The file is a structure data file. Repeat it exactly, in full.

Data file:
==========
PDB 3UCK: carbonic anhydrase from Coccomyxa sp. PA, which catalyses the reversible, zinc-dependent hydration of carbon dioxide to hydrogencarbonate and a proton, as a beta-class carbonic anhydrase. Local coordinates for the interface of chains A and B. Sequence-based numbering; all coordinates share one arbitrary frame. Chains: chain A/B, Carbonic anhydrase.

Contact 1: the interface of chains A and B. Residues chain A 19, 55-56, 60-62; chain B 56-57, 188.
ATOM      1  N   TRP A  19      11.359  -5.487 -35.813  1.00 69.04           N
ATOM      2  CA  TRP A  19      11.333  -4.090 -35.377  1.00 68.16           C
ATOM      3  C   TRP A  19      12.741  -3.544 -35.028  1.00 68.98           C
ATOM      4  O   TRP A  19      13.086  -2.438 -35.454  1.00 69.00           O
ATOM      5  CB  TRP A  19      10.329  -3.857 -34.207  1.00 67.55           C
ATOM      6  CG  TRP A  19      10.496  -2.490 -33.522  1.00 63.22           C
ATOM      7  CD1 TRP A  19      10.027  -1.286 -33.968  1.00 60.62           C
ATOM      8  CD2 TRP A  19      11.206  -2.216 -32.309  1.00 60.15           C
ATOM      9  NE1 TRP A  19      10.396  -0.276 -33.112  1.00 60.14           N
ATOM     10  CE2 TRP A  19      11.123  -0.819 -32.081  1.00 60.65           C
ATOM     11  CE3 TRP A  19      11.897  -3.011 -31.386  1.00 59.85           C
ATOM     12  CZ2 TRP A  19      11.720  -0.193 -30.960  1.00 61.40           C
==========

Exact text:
PDB 3UCK: carbonic anhydrase from Coccomyxa sp. PA, which catalyses the reversible, zinc-dependent hydration of carbon dioxide to hydrogencarbonate and a proton, as a beta-class carbonic anhydrase. Local coordinates for the interface of chains A and B. Sequence-based numbering; all coordinates share one arbitrary frame. Chains: chain A/B, Carbonic anhydrase.

Contact 1: the interface of chains A and B. Residues chain A 19, 55-56, 60-62; chain B 56-57, 188.
ATOM      1  N   TRP A  19      11.359  -5.487 -35.813  1.00 69.04           N
ATOM      2  CA  TRP A  19      11.333  -4.090 -35.377  1.00 68.16           C
ATOM      3  C   TRP A  19      12.741  -3.544 -35.028  1.00 68.98           C
ATOM      4  O   TRP A  19      13.086  -2.438 -35.454  1.00 69.00           O
ATOM      5  CB  TRP A  19      10.329  -3.857 -34.207  1.00 67.55           C
ATOM      6  CG  TRP A  19      10.496  -2.490 -33.522  1.00 63.22           C
ATOM      7  CD1 TRP A  19      10.027  -1.286 -33.968  1.00 60.62           C
ATOM      8  CD2 TRP A  19      11.206  -2.216 -32.309  1.00 60.15           C
ATOM      9  NE1 TRP A  19      10.396  -0.276 -33.112  1.00 60.14           N
ATOM     10  CE2 TRP A  19      11.123  -0.819 -32.081  1.00 60.65           C
ATOM     11  CE3 TRP A  19      11.897  -3.011 -31.386  1.00 59.85           C
ATOM     12  CZ2 TRP A  19      11.720  -0.193 -30.960  1.00 61.40           C